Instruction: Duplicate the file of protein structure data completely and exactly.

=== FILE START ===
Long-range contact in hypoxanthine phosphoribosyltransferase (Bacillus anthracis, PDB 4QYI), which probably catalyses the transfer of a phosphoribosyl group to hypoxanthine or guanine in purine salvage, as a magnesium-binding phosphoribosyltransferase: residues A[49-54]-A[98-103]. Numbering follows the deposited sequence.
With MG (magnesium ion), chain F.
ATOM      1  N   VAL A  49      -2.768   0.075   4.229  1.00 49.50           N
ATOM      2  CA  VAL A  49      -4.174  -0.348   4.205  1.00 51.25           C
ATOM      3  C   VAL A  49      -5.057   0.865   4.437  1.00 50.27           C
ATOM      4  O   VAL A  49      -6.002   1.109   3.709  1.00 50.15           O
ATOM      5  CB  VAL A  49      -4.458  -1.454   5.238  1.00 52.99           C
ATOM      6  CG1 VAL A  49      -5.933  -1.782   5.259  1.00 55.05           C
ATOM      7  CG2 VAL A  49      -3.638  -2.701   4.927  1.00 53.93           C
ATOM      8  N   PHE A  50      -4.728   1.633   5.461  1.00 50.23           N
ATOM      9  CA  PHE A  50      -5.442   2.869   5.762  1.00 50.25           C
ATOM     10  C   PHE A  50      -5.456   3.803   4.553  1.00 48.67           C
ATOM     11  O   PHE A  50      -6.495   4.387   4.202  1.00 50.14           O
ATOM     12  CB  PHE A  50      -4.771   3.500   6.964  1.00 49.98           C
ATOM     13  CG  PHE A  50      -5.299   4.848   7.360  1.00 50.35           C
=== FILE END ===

Long-range contact in hypoxanthine phosphoribosyltransferase (Bacillus anthracis, PDB 4QYI), which probably catalyses the transfer of a phosphoribosyl group to hypoxanthine or guanine in purine salvage, as a magnesium-binding phosphoribosyltransferase: residues A[49-54]-A[98-103]. Numbering follows the deposited sequence.
With MG (magnesium ion), chain F.
ATOM      1  N   VAL A  49      -2.768   0.075   4.229  1.00 49.50           N
ATOM      2  CA  VAL A  49      -4.174  -0.348   4.205  1.00 51.25           C
ATOM      3  C   VAL A  49      -5.057   0.865   4.437  1.00 50.27           C
ATOM      4  O   VAL A  49      -6.002   1.109   3.709  1.00 50.15           O
ATOM      5  CB  VAL A  49      -4.458  -1.454   5.238  1.00 52.99           C
ATOM      6  CG1 VAL A  49      -5.933  -1.782   5.259  1.00 55.05           C
ATOM      7  CG2 VAL A  49      -3.638  -2.701   4.927  1.00 53.93           C
ATOM      8  N   PHE A  50      -4.728   1.633   5.461  1.00 50.23           N
ATOM      9  CA  PHE A  50      -5.442   2.869   5.762  1.00 50.25           C
ATOM     10  C   PHE A  50      -5.456   3.803   4.553  1.00 48.67           C
ATOM     11  O   PHE A  50      -6.495   4.387   4.202  1.00 50.14           O
ATOM     12  CB  PHE A  50      -4.771   3.500   6.964  1.00 49.98           C
ATOM     13  CG  PHE A  50      -5.299   4.848   7.360  1.00 50.35           C